Unsurprisingly, the war has made conservation a lot more difficult. Oleg Dyakov, a rewilding officer from Rewilding Ukraine’s Odessa headquarters and one of the co-founders of the organization, talks casually in frustration about the dangers his teams have faced. Naval mines drifting in from the Black Sea blocked the release of fallow deer, and Dalmatian pelican monitoring activities were limited to binoculars and telescopes as parts of the Delta were restricted by the Ukrainian government. (In peacetime, they could have done more accurate counts with the help of drones.)
The Askania Nova Reserve, Ukraine’s oldest and largest biosphere, located on the eastern bank of the Dnipro River, has been occupied by Russia since last spring. Park employees continued their conservation work for nearly a year. “The people who do their job there are heroes,” says Dyakov. “There’s no question about that.” But in March 2023, a final message on the reserve’s website stated that a new Russian directorate had been installed.
The nature reserve is home to a wide collection of feral and domesticated ungulates, including kulans. Before the war, Rewilding Ukraine relied on the wildlife sanctuary to supply herds to the Tarutino steppe; two successful iterations of re-modified donkeys originally came from Askania Nova.
“Now there is only one chance, to bring animals from Western Europe,” explains Dyakov. But this, he notes, is both very expensive and bureaucratically cumbersome – “especially in war situations”. The birth of the kulans back to the wild on the Tarutino steppe, says Dyakov, is now important not only because it demonstrates the success of their project, but also because it may be the only way the herds can grow.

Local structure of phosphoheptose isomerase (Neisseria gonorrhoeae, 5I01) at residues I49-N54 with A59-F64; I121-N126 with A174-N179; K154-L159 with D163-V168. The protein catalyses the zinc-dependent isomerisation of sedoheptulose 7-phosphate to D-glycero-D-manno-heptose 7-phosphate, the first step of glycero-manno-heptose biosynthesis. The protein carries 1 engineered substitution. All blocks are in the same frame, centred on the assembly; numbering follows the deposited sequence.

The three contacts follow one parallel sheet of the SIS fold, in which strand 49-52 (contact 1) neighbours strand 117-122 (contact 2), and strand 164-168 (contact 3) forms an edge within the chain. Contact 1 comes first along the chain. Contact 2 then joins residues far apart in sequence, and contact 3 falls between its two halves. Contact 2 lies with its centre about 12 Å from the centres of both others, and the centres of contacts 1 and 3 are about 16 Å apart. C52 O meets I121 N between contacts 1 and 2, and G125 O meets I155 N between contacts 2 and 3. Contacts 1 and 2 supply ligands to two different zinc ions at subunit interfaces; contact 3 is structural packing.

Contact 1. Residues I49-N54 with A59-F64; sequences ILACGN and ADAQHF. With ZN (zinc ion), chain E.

The money to keep the projects running has sometimes dried up, and park rangers have had to pocket money to keep operations going. “We couldn’t wait. The animals can’t wait,” says Muntianu.
In a war for Ukraine’s survival and identity, conservation has inevitably taken on a patriotic dimension, says Dyakov. The Russian invasion has torn apart millions of acres of land that he and so many others have protected for decades. Some in the rewilding and wider conservation movements have attempted to argue that restoring the landscape can be seen as part of its defense.
“A tank can’t go through the wetlands,” said Bohdan Prots, an ecologist and CEO of the Danube Carpathian Program, a Lviv-based NGO that conducts conservation activities and lobbies to support stricter environmental legislation. On Ukraine’s northwestern border, marshy fields and swamps have deterred Russian troops from launching attacks through Belarus, Prots says. “Rewilding,” he argues, “is a tool to defend the country.”
Ukraine’s land and ecosystems have been used as weapons during the conflict. In February 2022, Ukrainian forces flooded the Kyiv-Irpin wetlands again by breaching a Soviet-era dam, making it more difficult for Russian troops to maneuver – a move that has been attributed at least in part to repelling the invading forces and saving the capital from capture. In June, the Kakhovka dam in southern Ukraine was destroyed — most likely by Russia — causing widespread devastation and sparking calls to add environmental war crimes to an already growing list of crimes by the Kremlin.